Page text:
Roy Beekman's once promising basketball career was stalled by drug addiction and then homelessness.
"When you come home and you don't make it and everybody says, 'Oh you should have been a pro!' And when it didn't happen, my addiction got worse and worse and worse," Beekman recalled.
He played for Niagara University after growing up in the Queensbridge Houses and starring at what is now St. John Prep.
"You know, I was playing 24/7. Kids got video games now but all I had was a basketball court!" Beekman recalled.
When his dreams of a pro-basketball career gave way to the day-to-day grind of a working life, he slipped into drug addiction.
It took homelessness, and the near death experience of a heart attack – on the basketball court of all places to make him rethink the path he was on.
Now, 25 years of sobriety later Beekman doesn't play as much as he used to, instead he channels his talents into coaching, both professionally and as a volunteer.
"I started to have a purpose. Because I thought playing was a purpose but now, seeing kids show up all the time and wanting to learn that's where the changes started," Beekman said.
He won championships coaching at Hostos and York colleges, and now works at Nassau Community College.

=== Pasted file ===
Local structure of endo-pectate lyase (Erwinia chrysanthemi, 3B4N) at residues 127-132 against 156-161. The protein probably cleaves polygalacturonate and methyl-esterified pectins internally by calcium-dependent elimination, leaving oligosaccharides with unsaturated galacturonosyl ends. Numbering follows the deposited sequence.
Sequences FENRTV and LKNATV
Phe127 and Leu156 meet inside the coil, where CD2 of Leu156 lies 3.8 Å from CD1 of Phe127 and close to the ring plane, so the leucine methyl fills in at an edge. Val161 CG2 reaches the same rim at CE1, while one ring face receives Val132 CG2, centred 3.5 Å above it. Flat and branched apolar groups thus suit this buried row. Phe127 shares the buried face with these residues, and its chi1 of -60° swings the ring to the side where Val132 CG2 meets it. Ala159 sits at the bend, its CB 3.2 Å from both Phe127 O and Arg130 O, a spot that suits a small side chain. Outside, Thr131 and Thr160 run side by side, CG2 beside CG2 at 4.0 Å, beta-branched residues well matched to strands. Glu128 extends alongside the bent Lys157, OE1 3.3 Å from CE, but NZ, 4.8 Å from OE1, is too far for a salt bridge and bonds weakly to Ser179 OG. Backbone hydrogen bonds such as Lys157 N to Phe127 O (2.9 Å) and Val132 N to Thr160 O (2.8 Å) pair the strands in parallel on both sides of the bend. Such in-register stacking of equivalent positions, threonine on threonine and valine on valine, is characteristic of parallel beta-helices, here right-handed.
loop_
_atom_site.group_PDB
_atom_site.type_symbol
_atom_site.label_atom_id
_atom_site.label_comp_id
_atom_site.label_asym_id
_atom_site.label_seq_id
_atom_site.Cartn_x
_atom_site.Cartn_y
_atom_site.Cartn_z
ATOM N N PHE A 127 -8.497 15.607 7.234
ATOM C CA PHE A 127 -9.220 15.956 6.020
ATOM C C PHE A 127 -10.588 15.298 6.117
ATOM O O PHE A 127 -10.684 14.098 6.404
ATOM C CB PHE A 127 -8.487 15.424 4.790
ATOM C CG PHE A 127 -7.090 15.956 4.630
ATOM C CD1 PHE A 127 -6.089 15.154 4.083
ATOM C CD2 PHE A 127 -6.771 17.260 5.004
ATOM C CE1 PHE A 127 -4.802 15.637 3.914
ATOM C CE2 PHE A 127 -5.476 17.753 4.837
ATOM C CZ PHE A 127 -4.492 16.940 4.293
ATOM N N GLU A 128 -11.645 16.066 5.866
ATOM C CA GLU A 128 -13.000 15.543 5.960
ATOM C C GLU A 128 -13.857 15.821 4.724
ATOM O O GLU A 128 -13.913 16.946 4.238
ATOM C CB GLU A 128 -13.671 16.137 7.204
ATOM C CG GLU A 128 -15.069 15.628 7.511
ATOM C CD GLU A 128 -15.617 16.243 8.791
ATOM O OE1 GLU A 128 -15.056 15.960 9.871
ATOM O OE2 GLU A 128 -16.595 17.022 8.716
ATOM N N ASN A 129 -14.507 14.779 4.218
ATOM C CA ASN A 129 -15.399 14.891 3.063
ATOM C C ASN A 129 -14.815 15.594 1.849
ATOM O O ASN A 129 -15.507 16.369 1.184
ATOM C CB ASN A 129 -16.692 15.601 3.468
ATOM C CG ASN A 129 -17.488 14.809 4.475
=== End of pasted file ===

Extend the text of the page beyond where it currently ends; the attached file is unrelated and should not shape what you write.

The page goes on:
For the last 12 years, he’s worked with young athletes as a volunteer coach with B.A.C.E. It’s a non-profit, year-round free basketball program in Jamaica, Queens. There he teaches kids the rules of the game while trying to guide them toward a life of success.
"He's always been a voice in my ear. It's always been about 'Am I doing the things I need to do to improve and be successful in my life? Are the things I'm doing at this moment helping me?' That's a big part of his message," said Matt Caputo, a former B.A.C.E. camp athlete.
Beekman says it took a lot of patience to get to this point in his life - something he says he owes to coaching.
"There's no more sitting on the bench drinking beers - and I don't knock people who can do that, I just choose not today. I'd rather be in the gym helping some kids shoot some hoops and learn life," Beekman said.
So for using his past to help future generations, Roy Beekman is our New Yorker of the Week.